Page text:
Almost nobody attended the “meeting.”  It was during working hours.  The notice was short, and most of the surrounding blocks of residents were not notified.  A few of the veterans, a few neighbors, and a former neighbor who is a veteran, but who never sits in the park. And a city councilman.  Not even a dozen people.  When I stated what I wanted, you’d have thought I declared war on the United States.  The veterans thought I wanted to really host barbeques in their park all year long. They were angry that people have picnics on Memorial Day, and thought my mural idea had something to do with that.  They want a painted flag and they want it before they die.  They are in their 90's.  They did not want a discussion. They had obtained 5 signatures from nearby neighbors okaying the flag painting and they want it painted this week. No delays.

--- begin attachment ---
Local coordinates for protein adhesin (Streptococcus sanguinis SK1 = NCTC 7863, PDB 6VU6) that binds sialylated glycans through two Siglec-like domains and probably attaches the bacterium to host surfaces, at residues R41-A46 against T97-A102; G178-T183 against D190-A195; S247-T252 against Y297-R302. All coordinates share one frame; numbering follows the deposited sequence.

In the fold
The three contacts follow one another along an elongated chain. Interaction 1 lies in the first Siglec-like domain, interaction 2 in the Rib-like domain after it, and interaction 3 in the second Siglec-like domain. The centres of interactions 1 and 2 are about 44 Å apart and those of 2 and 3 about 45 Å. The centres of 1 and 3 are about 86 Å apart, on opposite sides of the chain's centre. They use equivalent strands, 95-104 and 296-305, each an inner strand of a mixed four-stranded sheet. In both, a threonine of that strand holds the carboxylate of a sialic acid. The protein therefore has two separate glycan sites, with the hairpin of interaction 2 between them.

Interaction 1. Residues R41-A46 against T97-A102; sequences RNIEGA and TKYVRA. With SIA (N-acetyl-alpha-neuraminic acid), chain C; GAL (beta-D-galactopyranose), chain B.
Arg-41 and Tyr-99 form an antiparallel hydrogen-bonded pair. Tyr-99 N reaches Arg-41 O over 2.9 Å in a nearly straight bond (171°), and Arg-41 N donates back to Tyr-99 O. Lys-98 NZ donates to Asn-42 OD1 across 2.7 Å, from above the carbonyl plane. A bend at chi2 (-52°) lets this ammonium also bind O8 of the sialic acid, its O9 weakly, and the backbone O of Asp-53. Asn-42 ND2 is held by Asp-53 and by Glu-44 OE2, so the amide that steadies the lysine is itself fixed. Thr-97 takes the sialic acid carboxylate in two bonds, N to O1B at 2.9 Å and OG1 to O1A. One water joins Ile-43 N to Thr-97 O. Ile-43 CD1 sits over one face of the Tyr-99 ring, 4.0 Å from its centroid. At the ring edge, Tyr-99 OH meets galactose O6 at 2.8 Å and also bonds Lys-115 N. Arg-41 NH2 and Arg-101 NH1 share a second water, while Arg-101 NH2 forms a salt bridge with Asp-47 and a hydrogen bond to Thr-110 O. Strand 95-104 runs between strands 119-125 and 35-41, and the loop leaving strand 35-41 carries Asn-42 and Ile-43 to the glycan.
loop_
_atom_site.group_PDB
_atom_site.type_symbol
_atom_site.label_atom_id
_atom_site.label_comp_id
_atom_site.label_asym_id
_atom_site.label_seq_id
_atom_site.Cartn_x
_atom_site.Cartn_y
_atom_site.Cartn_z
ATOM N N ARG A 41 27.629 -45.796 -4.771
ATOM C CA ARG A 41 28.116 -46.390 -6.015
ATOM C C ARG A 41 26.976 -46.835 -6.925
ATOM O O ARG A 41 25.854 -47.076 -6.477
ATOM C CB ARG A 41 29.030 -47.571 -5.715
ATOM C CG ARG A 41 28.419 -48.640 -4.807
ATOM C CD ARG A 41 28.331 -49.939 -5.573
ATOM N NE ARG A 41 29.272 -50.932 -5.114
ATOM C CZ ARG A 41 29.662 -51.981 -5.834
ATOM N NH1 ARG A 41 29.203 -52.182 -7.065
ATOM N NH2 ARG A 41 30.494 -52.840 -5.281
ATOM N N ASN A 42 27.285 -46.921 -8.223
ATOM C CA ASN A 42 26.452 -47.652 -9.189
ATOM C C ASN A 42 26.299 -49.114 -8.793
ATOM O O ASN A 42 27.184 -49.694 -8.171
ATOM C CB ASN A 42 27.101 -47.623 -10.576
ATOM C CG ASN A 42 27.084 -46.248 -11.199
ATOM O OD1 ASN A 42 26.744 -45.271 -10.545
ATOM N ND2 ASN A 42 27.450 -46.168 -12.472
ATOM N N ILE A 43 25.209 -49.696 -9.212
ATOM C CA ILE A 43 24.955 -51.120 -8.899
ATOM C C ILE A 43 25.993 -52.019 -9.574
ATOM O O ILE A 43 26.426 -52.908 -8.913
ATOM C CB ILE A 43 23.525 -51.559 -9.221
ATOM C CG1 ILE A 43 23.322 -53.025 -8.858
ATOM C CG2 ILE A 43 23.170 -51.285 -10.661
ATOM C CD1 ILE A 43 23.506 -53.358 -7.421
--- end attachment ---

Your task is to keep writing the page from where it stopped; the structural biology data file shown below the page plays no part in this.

A woman from Mural Arts said that any delays would cost money and put the project over budget.  She wanted the flag.  The city councilman said he thought a flag at a veterans’ park was a no-brainer and he didn’t even see why a discussion was necessary.  The machinery for lifting the painter up the wall was already on the site.

Freedom of Speech is dead.

Friday, June 14, 2013

Botanic Cleansing

When I read A Tree Grows in Brooklyn, it was bad enough that the girls had to deal with an alcoholic father, but when they finally got a tree – it was a stinkweed!

I have been on a war against stink weeds for most of my life.  My husband, the alien, calls my crusade: Botanic Cleansing.  I’ve pulled as many as a hundred on a single walk around the neighborhood.